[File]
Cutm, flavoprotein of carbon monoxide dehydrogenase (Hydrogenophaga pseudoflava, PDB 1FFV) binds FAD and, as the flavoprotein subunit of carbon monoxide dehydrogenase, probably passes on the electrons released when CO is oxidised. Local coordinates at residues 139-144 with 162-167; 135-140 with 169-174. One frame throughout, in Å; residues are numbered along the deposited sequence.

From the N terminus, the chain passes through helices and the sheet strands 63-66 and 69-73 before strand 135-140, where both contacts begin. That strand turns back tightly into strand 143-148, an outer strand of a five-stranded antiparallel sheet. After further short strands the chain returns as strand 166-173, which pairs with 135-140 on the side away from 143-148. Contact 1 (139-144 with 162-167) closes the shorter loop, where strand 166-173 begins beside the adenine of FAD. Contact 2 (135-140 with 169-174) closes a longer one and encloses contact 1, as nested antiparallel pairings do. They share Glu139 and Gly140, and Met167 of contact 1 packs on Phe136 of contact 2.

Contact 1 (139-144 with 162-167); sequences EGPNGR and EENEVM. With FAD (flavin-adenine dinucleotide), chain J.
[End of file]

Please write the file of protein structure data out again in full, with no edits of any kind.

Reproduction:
Cutm, flavoprotein of carbon monoxide dehydrogenase (Hydrogenophaga pseudoflava, PDB 1FFV) binds FAD and, as the flavoprotein subunit of carbon monoxide dehydrogenase, probably passes on the electrons released when CO is oxidised. Local coordinates at residues 139-144 with 162-167; 135-140 with 169-174. One frame throughout, in Å; residues are numbered along the deposited sequence.

From the N terminus, the chain passes through helices and the sheet strands 63-66 and 69-73 before strand 135-140, where both contacts begin. That strand turns back tightly into strand 143-148, an outer strand of a five-stranded antiparallel sheet. After further short strands the chain returns as strand 166-173, which pairs with 135-140 on the side away from 143-148. Contact 1 (139-144 with 162-167) closes the shorter loop, where strand 166-173 begins beside the adenine of FAD. Contact 2 (135-140 with 169-174) closes a longer one and encloses contact 1, as nested antiparallel pairings do. They share Glu139 and Gly140, and Met167 of contact 1 packs on Phe136 of contact 2.

Contact 1 (139-144 with 162-167); sequences EGPNGR and EENEVM. With FAD (flavin-adenine dinucleotide), chain J.